Garibaldi and Sheridan: The business about "SiL" following "Rising Star" and the lack of resolution to their story is based mostly just on the known facts about how S4 was structured. That logically explains why JMS would need that exchange between Franklin and Garibaldi, even though it seems odd when viewed after "Objects at Rest". I'm not sure that I've ever seen any comments from JMS on those particular lines, but he has said that he had the option to change the episode before it aired at the end of S5 and decided not to.

As for why Franklin asked the question, that's purely my interpretation, based on the idea of "Rising Star" and "SiL" airing back-to-back. In that context there is no reason for Franklin to think that Garibaldi would refuse to see Sheridan because Garibaldi's holding a grudge, and every reason to think that Garibaldi might be unsure that Sheridan would want him around, given their (to the audience, recent) history. (Which actually applies even given the existance of S5, since Garibaldi's drinking leads to the bombing of Centauri Prime which is another giant entry in the "debit" column of the Garibaldi-Sheridan relationship. :))

Re: Garibaldi's activities in between. That's mostly based on facts taken from various sources, with some connecting of the dots and logical inferences thrown in.

We know from B5 and A Call to Arms that Garibaldi invested the money Lyta got from the Narn and kept two sets of books, siphoning off the majority of the funds to raise, train and equip an army of teeps for her to use against Psi Corps (their deal at the end of S5, 2262) and that a telepath "crisis" that kills many people takes place between then and the end of 2266. We know that Lyta's only target was Psi Corps from her own statements, and we know that the war spread well beyond the Corps from the Telepath Trilogy and from the unfilmed Crusade script "Value Judgments", which features the fugitive war criminal Alfred Bester. (Both sources indicate that the war ended when the IA intervened, and that at least tens of thousands of teeps died in "re-education camps", that the Corps killed many civilians, presumably including "mundanes" and that the Rogues continued to resort to terrorism, bombing Psi Corps facilities, including the one where the frozen Teeps left over from the Shadow War were being kept.)

From what we know of John Sheridan he can't be happy about Garibaldi's part in this, or Lyta's for that matter. Especially since it ultimately falls to him to clean up the mess they helped create. Let's see, Garibaldi is brainwashed by Psi Corps and betrays Sheridan, goes back to drinking because of his guilt about the betrayal and his inability to remove the Asmiov block and kill Bester, then he teams up with Lyta so that she can kill Bester and destroy the Psi Corps - which unleashes the sixth interstellar war the galaxy's seen in the past 20 years. You know, if I were Sheridan, I'd have to wonder if Garibaldi weren't more trouble than he was worth. :)



First of all let me say, the username is great! That to me is the best film hero, the working class kind, so I tend to like the "everyday guy put into extraordinary circumstances" type story. Cool choice!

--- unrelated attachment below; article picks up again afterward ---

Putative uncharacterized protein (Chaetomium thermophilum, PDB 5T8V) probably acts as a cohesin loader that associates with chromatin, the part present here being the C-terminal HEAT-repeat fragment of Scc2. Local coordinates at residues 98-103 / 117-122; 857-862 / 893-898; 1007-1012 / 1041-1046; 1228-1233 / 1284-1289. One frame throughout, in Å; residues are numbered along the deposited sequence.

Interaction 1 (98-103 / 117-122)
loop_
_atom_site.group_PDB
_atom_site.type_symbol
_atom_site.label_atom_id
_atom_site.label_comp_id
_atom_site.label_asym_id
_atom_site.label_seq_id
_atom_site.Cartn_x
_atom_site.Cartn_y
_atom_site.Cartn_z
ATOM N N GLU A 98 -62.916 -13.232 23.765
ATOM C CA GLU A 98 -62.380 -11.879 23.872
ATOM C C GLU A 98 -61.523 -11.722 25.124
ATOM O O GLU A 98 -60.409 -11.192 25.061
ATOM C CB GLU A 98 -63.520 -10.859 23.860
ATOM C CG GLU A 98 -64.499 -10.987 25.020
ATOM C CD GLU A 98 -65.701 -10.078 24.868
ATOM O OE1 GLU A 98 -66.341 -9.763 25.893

Next, I'm glad you agree on the TV movie thing, and though I'm not sure Joe will admit it, I think he is thinking along the same lines -- come on Joe, give us your thoughts. :)

And, everyone mark your calenders here, I completely agree with Joe on everything in regards to the Sheridan/Garibaldi scenario! Every fact and hypothesis is right on the money in my view. We know Garibaldi sometimes ran off half-cocked and Sheridan was usually caught in the wake of it in some way or another...or left cleaning up the mess afterward. But deep down there was an abiding respect the two had for each other...and I would go so far as to say a genuine love for each other as old friends. You don't go through everything they went through and not form a bond that's beyond words.

And I agree that sometimes it seems that Garibaldi is more trouble than he's worth...but somehow he always manages (like Londo) to redeem himself and set things right. And he gets the job done, albeit not always in the manner expected or hoped for.

That's what I love about JMS' writing...there are not clear cut heros...they're "human" and they make mistakes, learn from them, are changed forever, correct what they've done wrong or pay a price for it. It's very true to the universe. Even our good guys fall sometimes. It's what makes us all love these characters so much I think...we can relate to them. We all pretty much want to be good people, but even the best intentions often times go awry. "The best laid schemes of mice and men oft go astray."

Such an understanding of human nature. It's why I respect JMS so much.

Wow, a what next for B5 thread, i've been searching for a good one of these for ages! :cool: I'm new here, btw, this is my second post.
JMS has created a whole universe for his and our imaginations to play in, and its great to see you all do this, and read your excellent ideas.
I always liked the idea of finding out more about the fisr shadow war, i always got a kick out of the idea of a load of Minbari accidently ending up on 13th century earth, after all, we know the Shadows went to Mars.

We know there are a lot of loose threads in the B5 universe. I personally like these, as they allow us to sit back and imagine like this. b5 has been with me for 10 years now, its always great to know its not going to go away just yet. :)
Hey Darth! Great to have you aboard! Check out the thread also on Latest from JMS. It's a long thread, but it's were we'll probably post the next anouncement from JMS on the new project.

It is an exciting time to be a B5 fan! The sun is rising on a new horizon! :D

If you need anything or have any questions, feel free to PM me.

CE :)